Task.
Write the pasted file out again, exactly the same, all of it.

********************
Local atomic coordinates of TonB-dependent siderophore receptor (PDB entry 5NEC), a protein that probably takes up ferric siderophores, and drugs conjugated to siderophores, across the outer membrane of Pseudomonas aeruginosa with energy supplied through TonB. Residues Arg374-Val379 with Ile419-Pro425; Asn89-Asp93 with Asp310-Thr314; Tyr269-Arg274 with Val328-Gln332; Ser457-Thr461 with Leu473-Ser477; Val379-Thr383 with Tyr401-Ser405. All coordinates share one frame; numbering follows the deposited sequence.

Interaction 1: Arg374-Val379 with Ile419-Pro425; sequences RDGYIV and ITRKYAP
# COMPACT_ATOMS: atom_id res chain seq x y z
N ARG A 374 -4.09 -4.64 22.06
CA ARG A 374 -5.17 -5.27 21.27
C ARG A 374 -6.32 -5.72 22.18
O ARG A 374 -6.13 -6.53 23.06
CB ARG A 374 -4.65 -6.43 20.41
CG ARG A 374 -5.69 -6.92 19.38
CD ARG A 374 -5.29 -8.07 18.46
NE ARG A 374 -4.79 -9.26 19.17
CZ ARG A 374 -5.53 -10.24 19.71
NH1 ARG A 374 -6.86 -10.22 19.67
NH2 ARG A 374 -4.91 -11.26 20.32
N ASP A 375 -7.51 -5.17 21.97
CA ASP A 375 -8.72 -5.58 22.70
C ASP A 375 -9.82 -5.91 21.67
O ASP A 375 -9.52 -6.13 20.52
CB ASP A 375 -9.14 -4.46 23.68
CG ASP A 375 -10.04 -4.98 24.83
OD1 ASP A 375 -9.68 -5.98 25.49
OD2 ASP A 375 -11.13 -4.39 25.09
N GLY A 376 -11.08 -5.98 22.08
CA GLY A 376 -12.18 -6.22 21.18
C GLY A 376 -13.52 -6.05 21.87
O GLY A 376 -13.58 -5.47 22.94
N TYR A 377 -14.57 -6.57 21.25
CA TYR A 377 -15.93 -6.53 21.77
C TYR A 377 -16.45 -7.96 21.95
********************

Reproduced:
Local atomic coordinates of TonB-dependent siderophore receptor (PDB entry 5NEC), a protein that probably takes up ferric siderophores, and drugs conjugated to siderophores, across the outer membrane of Pseudomonas aeruginosa with energy supplied through TonB. Residues Arg374-Val379 with Ile419-Pro425; Asn89-Asp93 with Asp310-Thr314; Tyr269-Arg274 with Val328-Gln332; Ser457-Thr461 with Leu473-Ser477; Val379-Thr383 with Tyr401-Ser405. All coordinates share one frame; numbering follows the deposited sequence.

Interaction 1: Arg374-Val379 with Ile419-Pro425; sequences RDGYIV and ITRKYAP
# COMPACT_ATOMS: atom_id res chain seq x y z
N ARG A 374 -4.09 -4.64 22.06
CA ARG A 374 -5.17 -5.27 21.27
C ARG A 374 -6.32 -5.72 22.18
O ARG A 374 -6.13 -6.53 23.06
CB ARG A 374 -4.65 -6.43 20.41
CG ARG A 374 -5.69 -6.92 19.38
CD ARG A 374 -5.29 -8.07 18.46
NE ARG A 374 -4.79 -9.26 19.17
CZ ARG A 374 -5.53 -10.24 19.71
NH1 ARG A 374 -6.86 -10.22 19.67
NH2 ARG A 374 -4.91 -11.26 20.32
N ASP A 375 -7.51 -5.17 21.97
CA ASP A 375 -8.72 -5.58 22.70
C ASP A 375 -9.82 -5.91 21.67
O ASP A 375 -9.52 -6.13 20.52
CB ASP A 375 -9.14 -4.46 23.68
CG ASP A 375 -10.04 -4.98 24.83
OD1 ASP A 375 -9.68 -5.98 25.49
OD2 ASP A 375 -11.13 -4.39 25.09
N GLY A 376 -11.08 -5.98 22.08
CA GLY A 376 -12.18 -6.22 21.18
C GLY A 376 -13.52 -6.05 21.87
O GLY A 376 -13.58 -5.47 22.94
N TYR A 377 -14.57 -6.57 21.25
CA TYR A 377 -15.93 -6.53 21.77
C TYR A 377 -16.45 -7.96 21.95